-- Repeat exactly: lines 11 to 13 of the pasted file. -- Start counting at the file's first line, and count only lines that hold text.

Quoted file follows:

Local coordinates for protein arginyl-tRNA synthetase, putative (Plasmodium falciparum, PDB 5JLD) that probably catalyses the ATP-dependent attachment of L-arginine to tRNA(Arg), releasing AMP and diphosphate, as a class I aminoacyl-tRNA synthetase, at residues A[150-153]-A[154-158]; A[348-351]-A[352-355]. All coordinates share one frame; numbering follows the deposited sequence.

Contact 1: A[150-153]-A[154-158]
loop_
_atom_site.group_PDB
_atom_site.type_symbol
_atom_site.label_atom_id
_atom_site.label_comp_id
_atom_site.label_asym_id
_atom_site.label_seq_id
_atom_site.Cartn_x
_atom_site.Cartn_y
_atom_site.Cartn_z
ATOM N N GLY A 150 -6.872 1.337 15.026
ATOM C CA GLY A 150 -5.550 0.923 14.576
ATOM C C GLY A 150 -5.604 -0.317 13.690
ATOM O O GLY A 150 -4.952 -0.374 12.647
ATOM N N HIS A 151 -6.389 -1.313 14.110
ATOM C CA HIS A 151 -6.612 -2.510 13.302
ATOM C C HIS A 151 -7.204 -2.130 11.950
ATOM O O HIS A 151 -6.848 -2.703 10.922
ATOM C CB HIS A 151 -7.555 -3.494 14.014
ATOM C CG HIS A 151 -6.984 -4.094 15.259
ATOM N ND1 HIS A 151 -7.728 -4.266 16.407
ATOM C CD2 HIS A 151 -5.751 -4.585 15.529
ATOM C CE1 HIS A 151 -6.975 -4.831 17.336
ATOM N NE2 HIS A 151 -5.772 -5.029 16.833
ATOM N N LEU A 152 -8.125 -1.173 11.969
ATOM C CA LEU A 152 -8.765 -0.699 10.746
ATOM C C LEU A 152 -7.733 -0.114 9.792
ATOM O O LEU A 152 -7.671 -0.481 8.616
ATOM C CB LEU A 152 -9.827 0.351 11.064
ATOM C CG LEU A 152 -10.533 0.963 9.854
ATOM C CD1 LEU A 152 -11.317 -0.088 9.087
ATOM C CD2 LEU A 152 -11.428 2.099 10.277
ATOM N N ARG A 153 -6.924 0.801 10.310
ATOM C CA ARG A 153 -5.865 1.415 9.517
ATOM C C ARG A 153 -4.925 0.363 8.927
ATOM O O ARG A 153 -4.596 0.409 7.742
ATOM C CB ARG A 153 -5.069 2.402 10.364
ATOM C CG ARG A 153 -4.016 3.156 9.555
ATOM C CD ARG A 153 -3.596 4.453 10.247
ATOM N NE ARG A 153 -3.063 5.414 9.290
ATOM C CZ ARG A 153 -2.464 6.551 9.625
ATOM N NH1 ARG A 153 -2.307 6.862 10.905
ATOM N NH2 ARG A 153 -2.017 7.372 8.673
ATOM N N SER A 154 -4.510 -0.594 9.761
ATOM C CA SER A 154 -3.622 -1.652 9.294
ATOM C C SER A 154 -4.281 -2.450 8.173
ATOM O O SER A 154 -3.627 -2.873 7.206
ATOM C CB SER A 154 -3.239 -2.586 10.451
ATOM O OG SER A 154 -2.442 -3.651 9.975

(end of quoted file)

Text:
_atom_site.Cartn_y
_atom_site.Cartn_z
ATOM N N GLY A 150 -6.872 1.337 15.026